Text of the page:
We need to talk about this book by Professor Katharine Park. It’s called Secrets of Women: Gender, Generation and the Origins of Human Dissection.
And it is phenomenal. It’s definitely an academic book, but Park has the amazing ability to write academic prose in a wonderfully readable way. In this book, Park explores the transition from the medieval to the early modern eras and the practice of human dissection, often in monastic settings and always in Northern Italy. She also disproves the old notion that people in the medieval era weren’t slicing and dicing. This is before the huge revival of anatomies in the academic sphere and the Vesalian revolution. What’s more, she focuses her efforts on the dissection of women, and often holy women, and how these differed from the usual anatomies.
I should back up. Context. During this time, male medical practitioners had a bit of trouble understanding lady parts and the female contribution to generation – labeling things of this nature the “secrets of women”. This part of ancient, and later medieval and early modern, medicine has always intrigued me, as the female anatomy is one of the few areas that remained mysterious, magical and almost illogical. Ideas like the wandering womb (which we still need to talk about) help to illustrate this… this… wonder, maybe? that male medical writers had in regards to the female body. Heck, even some of the imagery of the uterus was just an internal penis (talk about writing what you know…) Park explores this idea and with it issues of gender through case studies of anatomies on women. I don’t want to give too much away. I will tell you that this book is award winning – taking the History of Science Society Rossiter Prize in 2007 and the American Association for the History of Medicine Welch Medal in 2009. And I can’t emphasize enough how wonderfully readable this incredibly well-researched monograph is (IMHO). Just promise me you’ll read it, okay? Also: there are lots of pictures. I know you like pictures.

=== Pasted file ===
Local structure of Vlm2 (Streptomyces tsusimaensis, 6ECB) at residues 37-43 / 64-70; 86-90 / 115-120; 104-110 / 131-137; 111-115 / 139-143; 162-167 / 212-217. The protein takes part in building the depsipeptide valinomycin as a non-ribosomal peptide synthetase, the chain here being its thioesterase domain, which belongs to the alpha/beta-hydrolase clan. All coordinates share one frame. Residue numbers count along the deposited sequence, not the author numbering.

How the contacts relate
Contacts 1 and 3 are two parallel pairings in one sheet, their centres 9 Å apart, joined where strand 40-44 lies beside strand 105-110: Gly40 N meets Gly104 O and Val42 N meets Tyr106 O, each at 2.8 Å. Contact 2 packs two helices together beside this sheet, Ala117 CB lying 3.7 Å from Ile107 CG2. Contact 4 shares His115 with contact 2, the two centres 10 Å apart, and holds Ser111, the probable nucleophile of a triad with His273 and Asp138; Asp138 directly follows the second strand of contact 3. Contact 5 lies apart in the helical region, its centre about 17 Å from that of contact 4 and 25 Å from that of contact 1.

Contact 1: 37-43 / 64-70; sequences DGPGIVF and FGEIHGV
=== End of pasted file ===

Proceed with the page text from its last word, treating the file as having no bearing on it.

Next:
Picture is from Thomas Lacquer, Making Sex: Body and Gender from the Greek to Freud (Cambridge, Mass.: Harvard University Press, 1992), 39. Side note: I should probably read this book sometime, too!